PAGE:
This article is only available in the PDF format. Download the PDF to view the article, as well as its associated figures and tables.
"C omputers can never replace physicians. Only physicians have the ability to reason logically and to mix that reason with intuition, experience, and ethics—something no machine can ever learn to do."
Or so many physicians have been telling people proposing computer-assisted medical decision making (CMD) since the early 1960s, and controversy has continued. But now it looks like the two sides are nearing agreement: Computers may never replace physicians, but they can and will assist their decisions.
"Assist" is the key word in CMD. Early advocates tended to overestimate the powers of the computer and promised complete clinical evaluation at the push of a button. It was natural for physicians to feel somewhat threatened. It was also natural that, with experience, such promises had to be modified.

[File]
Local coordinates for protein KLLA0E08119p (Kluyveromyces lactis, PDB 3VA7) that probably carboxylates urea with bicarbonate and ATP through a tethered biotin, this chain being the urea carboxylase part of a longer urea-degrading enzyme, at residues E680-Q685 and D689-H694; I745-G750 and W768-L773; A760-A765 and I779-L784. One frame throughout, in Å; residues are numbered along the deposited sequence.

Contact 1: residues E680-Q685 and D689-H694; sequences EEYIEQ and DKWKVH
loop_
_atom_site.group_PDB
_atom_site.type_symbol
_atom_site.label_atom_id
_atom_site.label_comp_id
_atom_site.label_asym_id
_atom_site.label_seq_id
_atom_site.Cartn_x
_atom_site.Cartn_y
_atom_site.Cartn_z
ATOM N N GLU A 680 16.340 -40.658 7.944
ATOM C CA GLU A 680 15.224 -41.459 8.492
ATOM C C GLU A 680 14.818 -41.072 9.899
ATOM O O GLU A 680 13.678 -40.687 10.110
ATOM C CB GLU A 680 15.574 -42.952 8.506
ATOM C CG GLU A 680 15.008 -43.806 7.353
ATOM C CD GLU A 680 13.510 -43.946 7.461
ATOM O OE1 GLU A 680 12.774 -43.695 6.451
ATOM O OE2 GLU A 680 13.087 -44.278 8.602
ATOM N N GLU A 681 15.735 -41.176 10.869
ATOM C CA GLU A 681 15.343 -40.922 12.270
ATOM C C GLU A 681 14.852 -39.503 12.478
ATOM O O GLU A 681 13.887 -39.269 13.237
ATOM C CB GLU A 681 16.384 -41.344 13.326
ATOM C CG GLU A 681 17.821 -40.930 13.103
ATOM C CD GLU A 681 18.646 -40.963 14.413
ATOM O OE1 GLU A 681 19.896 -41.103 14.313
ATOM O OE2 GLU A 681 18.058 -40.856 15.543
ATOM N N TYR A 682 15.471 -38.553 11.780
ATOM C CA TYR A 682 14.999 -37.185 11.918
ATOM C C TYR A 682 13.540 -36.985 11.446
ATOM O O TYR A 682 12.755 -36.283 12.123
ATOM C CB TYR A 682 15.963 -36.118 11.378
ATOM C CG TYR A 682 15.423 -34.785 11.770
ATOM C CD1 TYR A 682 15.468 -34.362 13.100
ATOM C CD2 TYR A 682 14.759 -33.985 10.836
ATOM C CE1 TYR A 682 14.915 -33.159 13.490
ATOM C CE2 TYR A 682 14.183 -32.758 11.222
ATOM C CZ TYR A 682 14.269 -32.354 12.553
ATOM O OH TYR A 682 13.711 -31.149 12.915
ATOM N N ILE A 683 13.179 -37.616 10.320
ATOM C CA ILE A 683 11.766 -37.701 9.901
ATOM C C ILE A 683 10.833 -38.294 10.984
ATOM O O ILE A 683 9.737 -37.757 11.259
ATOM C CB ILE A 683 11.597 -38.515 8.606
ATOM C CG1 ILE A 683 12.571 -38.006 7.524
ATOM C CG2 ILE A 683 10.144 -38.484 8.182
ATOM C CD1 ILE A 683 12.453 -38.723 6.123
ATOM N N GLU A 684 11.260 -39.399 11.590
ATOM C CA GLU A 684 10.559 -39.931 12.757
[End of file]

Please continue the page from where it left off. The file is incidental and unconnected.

Today there still are only several functioning knowledge-based decision systems—called "knowledge-based" because they make inferences using a data base of medical information stored
Ziporyn T. Computer-assisted medical decision-making: interest growing. JAMA. 1982;248(8):913–918. doi:10.1001/jama.1982.03330080003001
Customize your JAMA Network experience by selecting one or more topics from the list below.
Create a personal account or sign in to: